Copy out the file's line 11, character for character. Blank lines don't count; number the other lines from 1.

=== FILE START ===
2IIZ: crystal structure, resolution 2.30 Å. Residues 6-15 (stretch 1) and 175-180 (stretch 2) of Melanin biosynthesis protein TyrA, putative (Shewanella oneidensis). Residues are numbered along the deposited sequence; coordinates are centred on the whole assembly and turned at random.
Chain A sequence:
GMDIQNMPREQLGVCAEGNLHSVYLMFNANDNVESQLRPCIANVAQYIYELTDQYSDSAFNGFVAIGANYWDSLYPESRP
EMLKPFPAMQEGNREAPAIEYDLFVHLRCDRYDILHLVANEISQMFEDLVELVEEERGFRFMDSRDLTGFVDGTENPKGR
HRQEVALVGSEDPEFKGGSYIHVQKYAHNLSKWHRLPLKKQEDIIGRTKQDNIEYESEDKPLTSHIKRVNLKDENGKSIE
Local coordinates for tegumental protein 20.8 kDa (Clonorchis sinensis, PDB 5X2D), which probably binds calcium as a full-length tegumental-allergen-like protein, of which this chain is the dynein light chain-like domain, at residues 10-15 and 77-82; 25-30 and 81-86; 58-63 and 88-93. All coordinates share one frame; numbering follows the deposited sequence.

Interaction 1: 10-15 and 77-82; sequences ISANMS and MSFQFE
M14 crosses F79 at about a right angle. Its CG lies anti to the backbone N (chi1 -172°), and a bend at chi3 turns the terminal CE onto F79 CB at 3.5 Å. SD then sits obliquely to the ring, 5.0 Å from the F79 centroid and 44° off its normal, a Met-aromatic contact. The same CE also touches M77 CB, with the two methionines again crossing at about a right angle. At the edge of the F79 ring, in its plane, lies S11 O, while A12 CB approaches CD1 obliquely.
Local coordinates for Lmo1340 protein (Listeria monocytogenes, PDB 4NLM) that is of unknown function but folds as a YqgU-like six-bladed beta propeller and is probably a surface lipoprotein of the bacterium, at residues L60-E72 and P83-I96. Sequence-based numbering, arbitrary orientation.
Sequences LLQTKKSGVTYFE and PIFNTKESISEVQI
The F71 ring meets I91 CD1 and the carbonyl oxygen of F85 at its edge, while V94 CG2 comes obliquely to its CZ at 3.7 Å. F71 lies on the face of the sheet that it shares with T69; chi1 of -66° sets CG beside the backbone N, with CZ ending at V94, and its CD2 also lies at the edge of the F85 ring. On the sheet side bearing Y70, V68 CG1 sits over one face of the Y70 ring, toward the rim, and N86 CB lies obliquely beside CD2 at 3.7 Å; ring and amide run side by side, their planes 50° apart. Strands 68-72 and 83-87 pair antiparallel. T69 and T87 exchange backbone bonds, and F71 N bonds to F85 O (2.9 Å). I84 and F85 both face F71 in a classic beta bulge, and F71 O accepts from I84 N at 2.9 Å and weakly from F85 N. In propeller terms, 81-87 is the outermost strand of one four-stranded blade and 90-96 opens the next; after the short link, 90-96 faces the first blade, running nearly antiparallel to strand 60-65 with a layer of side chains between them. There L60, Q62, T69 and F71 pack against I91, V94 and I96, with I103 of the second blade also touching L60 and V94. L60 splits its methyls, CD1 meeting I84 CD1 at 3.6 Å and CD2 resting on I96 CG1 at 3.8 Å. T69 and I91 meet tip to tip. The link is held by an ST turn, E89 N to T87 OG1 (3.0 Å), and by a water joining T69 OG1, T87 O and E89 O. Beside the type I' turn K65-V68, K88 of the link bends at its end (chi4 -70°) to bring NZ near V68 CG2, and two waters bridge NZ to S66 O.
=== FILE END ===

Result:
The F71 ring meets I91 CD1 and the carbonyl oxygen of F85 at its edge, while V94 CG2 comes obliquely to its CZ at 3.7 Å. F71 lies on the face of the sheet that it shares with T69; chi1 of -66° sets CG beside the backbone N, with CZ ending at V94, and its CD2 also lies at the edge of the F85 ring. On the sheet side bearing Y70, V68 CG1 sits over one face of the Y70 ring, toward the rim, and N86 CB lies obliquely beside CD2 at 3.7 Å; ring and amide run side by side, their planes 50° apart. Strands 68-72 and 83-87 pair antiparallel. T69 and T87 exchange backbone bonds, and F71 N bonds to F85 O (2.9 Å). I84 and F85 both face F71 in a classic beta bulge, and F71 O accepts from I84 N at 2.9 Å and weakly from F85 N. In propeller terms, 81-87 is the outermost strand of one four-stranded blade and 90-96 opens the next; after the short link, 90-96 faces the first blade, running nearly antiparallel to strand 60-65 with a layer of side chains between them. There L60, Q62, T69 and F71 pack against I91, V94 and I96, with I103 of the second blade also touching L60 and V94. L60 splits its methyls, CD1 meeting I84 CD1 at 3.6 Å and CD2 resting on I96 CG1 at 3.8 Å. T69 and I91 meet tip to tip. The link is held by an ST turn, E89 N to T87 OG1 (3.0 Å), and by a water joining T69 OG1, T87 O and E89 O. Beside the type I' turn K65-V68, K88 of the link bends at its end (chi4 -70°) to bring NZ near V68 CG2, and two waters bridge NZ to S66 O.